5 spooky story collections you probably haven’t read—but should.

Literature
Katie Yee

October 31, 2022, 1:34pm

There’s something about short stories that screams Halloween to me; I think it’s because they’re the perfect length to be read around a campfire, or with a flashlight in hand on a dark and stormy night. And because there is nothing scarier than the rampant and irresponsible consolidation of big corporate publishing, I give you: five spooky story collections that you ought to know about, from a few beloved small presses.

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a perfect cemetery

Federico Falco, tr. Jennifer Croft, A Perfect Cemetery
(Charco Press)

The characters in this collection come to life in moments of true desperation. They’re at their wit’s end. They’re at the mercy of their past. A girl falls for a Mormon missionary—but she can’t shake the feeling that he reminds her of a boy she knew who was murdered. A widow witnesses a naked woman running through a blizzard, trampling through her late husband’s flowerbeds. In the titular story, a mayor tries to honor his dead father with the perfect cemetery. These stories are a jarring reminder that we’re all haunted by something.

Panics

Barbara Molinard, tr. Emma Ramadan, Panics
(Feminist Press)

Panics is Barbara Molinard’s (1921-1986) only book, and she poured all her obsessions and fears into it. The thirteen(!) stories collected here beat like a heart under the floorboards. In one story, a pharmacist saws off a patient’s hand without a second thought. Barbara Molinard’s spare, matter-of-fact prose makes it so disturbing (and a little funny in its absurdity): “During the operation, the pharmacist ensured that the blood dripping from the hand didn’t stain the customer’s suit.” With this incisive translation, we’re invited to get lost inside a nervous mind, to walk around and feel the walls closing in.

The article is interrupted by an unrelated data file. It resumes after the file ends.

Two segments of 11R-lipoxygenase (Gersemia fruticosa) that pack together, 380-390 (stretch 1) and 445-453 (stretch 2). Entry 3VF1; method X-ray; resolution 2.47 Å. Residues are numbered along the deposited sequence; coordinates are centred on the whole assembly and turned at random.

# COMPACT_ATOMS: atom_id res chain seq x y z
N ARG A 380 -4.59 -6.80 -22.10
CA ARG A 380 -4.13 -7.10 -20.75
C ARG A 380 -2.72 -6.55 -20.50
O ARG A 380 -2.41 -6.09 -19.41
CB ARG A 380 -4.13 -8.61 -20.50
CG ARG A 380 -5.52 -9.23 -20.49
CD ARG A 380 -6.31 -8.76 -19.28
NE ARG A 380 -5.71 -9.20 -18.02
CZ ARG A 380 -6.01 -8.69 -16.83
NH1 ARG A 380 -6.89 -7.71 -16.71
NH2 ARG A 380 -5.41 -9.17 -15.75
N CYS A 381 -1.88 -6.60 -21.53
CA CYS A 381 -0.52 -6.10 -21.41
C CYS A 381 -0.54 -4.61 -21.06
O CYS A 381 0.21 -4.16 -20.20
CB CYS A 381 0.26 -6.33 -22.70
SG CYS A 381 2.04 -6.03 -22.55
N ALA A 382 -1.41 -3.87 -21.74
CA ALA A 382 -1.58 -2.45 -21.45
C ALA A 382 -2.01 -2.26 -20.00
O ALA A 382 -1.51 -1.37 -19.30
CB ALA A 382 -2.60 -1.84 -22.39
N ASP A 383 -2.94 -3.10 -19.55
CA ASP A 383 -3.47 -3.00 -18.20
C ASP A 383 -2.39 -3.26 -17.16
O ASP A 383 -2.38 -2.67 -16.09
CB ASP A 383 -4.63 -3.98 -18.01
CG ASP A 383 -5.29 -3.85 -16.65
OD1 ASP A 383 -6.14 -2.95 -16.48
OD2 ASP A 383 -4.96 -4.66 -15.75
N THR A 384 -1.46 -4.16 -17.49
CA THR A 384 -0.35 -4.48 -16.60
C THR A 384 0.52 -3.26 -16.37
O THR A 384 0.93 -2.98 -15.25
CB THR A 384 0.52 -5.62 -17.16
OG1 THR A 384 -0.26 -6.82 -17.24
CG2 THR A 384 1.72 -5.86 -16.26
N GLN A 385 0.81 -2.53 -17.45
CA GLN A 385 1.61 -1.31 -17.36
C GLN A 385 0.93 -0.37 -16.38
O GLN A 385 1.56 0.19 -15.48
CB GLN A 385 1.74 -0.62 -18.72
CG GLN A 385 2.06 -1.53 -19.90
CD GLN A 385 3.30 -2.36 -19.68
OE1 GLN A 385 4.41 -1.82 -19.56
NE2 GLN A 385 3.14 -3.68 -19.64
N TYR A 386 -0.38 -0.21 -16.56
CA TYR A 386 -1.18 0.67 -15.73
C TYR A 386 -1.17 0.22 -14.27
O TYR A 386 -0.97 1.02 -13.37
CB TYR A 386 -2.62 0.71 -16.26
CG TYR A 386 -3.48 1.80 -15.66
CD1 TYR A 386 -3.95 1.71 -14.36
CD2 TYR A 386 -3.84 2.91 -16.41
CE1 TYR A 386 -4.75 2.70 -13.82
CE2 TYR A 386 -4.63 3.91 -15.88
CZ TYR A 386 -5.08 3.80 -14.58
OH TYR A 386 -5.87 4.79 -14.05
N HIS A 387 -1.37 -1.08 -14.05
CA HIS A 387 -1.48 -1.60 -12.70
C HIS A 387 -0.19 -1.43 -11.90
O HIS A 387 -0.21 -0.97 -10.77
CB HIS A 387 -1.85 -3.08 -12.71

(Want a taste? You can read one of the stories, “The Bed,” here.)

Aoko Matsuda, tr. Polly Barton, Where the Wild Ladies Are

Aoko Matsuda, tr. Polly Barton, Where the Wild Ladies Are
(Soft Skull)

Where the Wild Ladies Are reads like a knock at your door late at night. There’s nothing inherently threatening about it. But when you open it, just a little, you never know what’s going to come in. (This does, in fact, happen to one of the characters who lets two ghosts mysterious lantern saleswomen into his home.) Aoko Matsuda has a talent for summoning figures from Japanese folklore and weaving them into these linked stories. (Is it just me or do retellings and linked collections also conjure the uncanny? They’re like a wink. IYKYK.)

where we go when all we were is gone

Sequoia Nagamatsu, Where We Go When All We Were Is Gone
(Black Lawrence Press)

When you turn to the first page of this collection, you surrender to the weird world of Sequoia Nagamatsu. The images presented here have real staying power (see: a baby made of snow). From the jump, you’re greeted by a transcript and field notes of a Godzilla attack; you’re plunged into the mayhem. What’s devilishly fun about this collection is its playfulness in form. In addition to journalistic interviews about monster attacks, you’ll find a recipe for a Bloody Mary made with placenta and an orientation manual for being a Japanese ghost. Don’t fight it; go forth.

Rob Spillman (ed.), Fantastic Women
(Tin House)

This anthology—gifted to me by a dear friend this time last year—is like a who’s who of magical, surreal stories. All the great witchy writers are here: Aimee Bender, Sarah Shun-lien Bynum, Kelly Link, Karen Russell, Lucy Corin. Welcome to the coven.

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